Country Risk: CDS spreads fail to signal increased risk as quickly as ECR’s survey

By:
Jeremy Weltman
Published on:

A chart-based comparison of the credit default swap (CDS) market with the results from Euromoney’s Country Risk Survey appears to show the direction of CDS spreads lagging the scores of ECR experts.

Although both indicators provide useful measures of sovereign risk, the superior information content contained in ECR score trends seemingly provides a more important early-warning indicator for bond investors, Jeremy Weltman reports.

A recent analysis by Euromoney Country Risk sought to discover whether the spreads on CDSs were becoming less reliable as an indicator of market risk in light of recent changes in regulation aimed at clamping down on naked short-selling.

The conclusion was that they probably were, and that the regulatory change was at least partly attributable to the tightening of spreads witnessed between July and November of this year, before the change took effect.

This follow-up analysis goes further and seeks to investigate whether CDS spreads were as quick to signal the increased risk associated with the European debt crisis during the past couple of years, or whether economists and other country-risk experts taking part in Euromoney’s Country Risk Survey were more perceptive. A rigorous statistical approach might well answer the question more scientifically, but the use of charts still proves highly illuminating.

The heavily indebted periphery

Greece is excluded from the analysis due to some gaps in the CDS data – the series starts in October 2010 and comes to a halt late in 2011 due to the default; ECR has an unbroken series of data.

However, the other four peripheral eurozone indebted sovereigns – Italy, Spain, Ireland and Portugal – are plotted below. In each case, the CDS spreads (shown on the left-hand axis) are plotted against the inverse of the ECR scores (on the right-hand axis). This ensures that rising lines – equivalent to an increased (loosening) spread and a lower ECR score – move in tandem, symbolizing higher risk. The converse is true whenever the lines fall.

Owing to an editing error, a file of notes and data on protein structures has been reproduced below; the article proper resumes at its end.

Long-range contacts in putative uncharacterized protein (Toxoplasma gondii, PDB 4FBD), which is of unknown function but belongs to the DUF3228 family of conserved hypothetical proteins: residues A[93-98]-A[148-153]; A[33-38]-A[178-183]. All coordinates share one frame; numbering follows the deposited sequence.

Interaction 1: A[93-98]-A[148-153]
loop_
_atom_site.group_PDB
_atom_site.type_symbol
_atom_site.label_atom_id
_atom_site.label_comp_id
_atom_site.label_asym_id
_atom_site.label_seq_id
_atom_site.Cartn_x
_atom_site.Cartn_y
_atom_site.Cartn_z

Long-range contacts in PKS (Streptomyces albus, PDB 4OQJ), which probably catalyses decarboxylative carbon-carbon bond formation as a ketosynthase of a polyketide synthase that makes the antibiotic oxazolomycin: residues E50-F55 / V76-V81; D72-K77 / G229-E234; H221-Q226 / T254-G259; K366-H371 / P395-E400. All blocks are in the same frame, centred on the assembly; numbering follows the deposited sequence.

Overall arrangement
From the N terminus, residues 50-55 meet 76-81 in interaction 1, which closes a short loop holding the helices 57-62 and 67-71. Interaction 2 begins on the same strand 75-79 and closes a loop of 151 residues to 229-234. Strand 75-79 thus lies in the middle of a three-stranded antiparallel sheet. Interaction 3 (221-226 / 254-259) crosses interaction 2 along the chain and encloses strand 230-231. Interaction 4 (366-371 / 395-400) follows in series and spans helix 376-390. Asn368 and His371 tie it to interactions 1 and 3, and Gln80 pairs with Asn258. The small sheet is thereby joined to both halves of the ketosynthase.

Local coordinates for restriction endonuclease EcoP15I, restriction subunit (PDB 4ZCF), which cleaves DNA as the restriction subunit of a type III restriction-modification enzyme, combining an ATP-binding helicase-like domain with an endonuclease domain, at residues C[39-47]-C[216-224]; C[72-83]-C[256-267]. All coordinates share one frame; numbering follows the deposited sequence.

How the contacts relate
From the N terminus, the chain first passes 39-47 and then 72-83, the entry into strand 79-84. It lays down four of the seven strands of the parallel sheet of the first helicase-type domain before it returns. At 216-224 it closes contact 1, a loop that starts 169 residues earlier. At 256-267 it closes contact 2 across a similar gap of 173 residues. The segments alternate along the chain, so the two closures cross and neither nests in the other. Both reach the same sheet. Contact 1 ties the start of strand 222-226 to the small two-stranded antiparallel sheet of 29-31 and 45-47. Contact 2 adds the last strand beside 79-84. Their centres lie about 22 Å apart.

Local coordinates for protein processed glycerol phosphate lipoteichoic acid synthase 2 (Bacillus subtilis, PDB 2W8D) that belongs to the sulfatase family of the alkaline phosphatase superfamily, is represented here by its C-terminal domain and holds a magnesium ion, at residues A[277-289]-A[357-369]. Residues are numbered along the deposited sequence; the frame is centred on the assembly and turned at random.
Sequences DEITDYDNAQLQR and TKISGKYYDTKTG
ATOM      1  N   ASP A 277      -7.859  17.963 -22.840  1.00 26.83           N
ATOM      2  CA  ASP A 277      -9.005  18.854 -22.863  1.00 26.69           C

The CDS spreads are averaged from daily data obtained from Markit, the financial information services company, and are representative of the cost of insuring against a sovereign default. A CDS spread of 200 basis points, for example, implies it would cost $200,000 per annum to insure $10 million-worth of debt over a particular time frame, in this case five years.

ECR scores, on the other hand, represent a weighted average of values given to 15 of the most important political, economic and structural risk factors in an online survey of experts. These are combined with values for access to capital, credit ratings and debt indicators, to give an overall score – and one that could be said to provide a more complete picture of sovereign risk than simply looking at the constituent aspects alone.

The four indebted-periphery charts, shown above and below, either appear to favour the ECR survey or, at the very least, suggest there is no additional information value (signalling content) in CDS spreads. For two of the sovereigns, Ireland and Portugal, ECR scores and CDS spreads appear to move in sync, providing similar information about the change in risk.

The same result was found in the case of Cyprus, now on the brink of default, and in the partial data for Greece.

However, for two more, Italy and Spain, the trend shift in risk witnessed in the ECR survey does appear to have occurred earlier than market movements in the CDS market. Incidentally, this was also the case when the ECR survey was compared with credit ratings actions by the three main agencies – Fitch, Moody’s and Standard & Poor’s ECR scores responded more quickly than the credit ratings.

Note that in the case of Italy (below) – ignoring the recent divergence, which was explained in the previous analysis – the ECR score fell between September 2010 and March 2011 as ECR experts became jittery about default risk, a trend that continued in subsequent months.

However, the CDS spread was still falling (tightening) between December 2010 and April 2011, signalling a lower insurance required against such a default, and therefore a lower level of risk.

Of course, risk is a flexible concept – Italy has not defaulted, but the threat of default has increased as the sovereign’s ability to meet its fiscal obligations has become more difficult and this is manifest in a range of market indicators, including elevated borrowing costs (bond yields) and lower credit ratings.

This temporary tightening – which, with hindsight, appears to be the inefficient signalling of risk – seen in CDS spreads is also true of Spain (below). Here, the ECR score shift, denoting increased risk perceptions among experts, similarly preceded the CDS market spread reversal.

Note the lower ECR scores from September 2010 onwards, but tighter CDS spreads between December 2010 and April 2011. Taking out annual insurance on $10 million-worth of Spanish sovereign debt over five years would have cost approximately $100,000 less in April 2011 than December 2010, yet Spain’s fiscal metrics were still acute. Its general government deficit exceeded 9% of GDP in both 2010 and 2011, and its debt trajectory showed an incline away from the golden limit of 60% of GDP. This is before the weak economy and banking system woes were factored in.